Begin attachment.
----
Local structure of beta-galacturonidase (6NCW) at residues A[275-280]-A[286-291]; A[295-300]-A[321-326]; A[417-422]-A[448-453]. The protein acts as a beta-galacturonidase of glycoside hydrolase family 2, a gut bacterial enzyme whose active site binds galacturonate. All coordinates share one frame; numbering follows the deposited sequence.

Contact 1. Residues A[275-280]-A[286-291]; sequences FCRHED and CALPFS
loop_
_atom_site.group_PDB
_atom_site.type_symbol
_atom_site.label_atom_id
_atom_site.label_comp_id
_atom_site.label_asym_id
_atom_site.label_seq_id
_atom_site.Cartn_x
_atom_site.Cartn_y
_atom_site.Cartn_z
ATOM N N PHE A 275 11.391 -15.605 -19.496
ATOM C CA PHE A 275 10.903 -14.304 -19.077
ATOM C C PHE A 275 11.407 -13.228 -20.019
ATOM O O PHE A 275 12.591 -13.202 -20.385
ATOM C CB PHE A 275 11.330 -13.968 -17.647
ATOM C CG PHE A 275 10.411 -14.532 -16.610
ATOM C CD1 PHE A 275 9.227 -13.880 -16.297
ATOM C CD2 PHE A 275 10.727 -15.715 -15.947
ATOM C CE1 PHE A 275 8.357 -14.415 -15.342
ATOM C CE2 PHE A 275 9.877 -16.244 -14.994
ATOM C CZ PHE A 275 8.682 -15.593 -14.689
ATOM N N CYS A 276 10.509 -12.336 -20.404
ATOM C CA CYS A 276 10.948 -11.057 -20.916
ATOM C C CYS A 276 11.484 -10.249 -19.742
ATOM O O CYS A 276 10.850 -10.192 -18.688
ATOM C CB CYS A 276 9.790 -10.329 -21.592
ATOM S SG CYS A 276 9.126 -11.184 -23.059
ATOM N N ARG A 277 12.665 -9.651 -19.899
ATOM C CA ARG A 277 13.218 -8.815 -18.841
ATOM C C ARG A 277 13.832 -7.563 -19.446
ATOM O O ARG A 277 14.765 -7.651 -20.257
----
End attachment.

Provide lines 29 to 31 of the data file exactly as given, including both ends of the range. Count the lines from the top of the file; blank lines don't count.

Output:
ATOM S SG CYS A 276 9.126 -11.184 -23.059
ATOM N N ARG A 277 12.665 -9.651 -19.899
ATOM C CA ARG A 277 13.218 -8.815 -18.841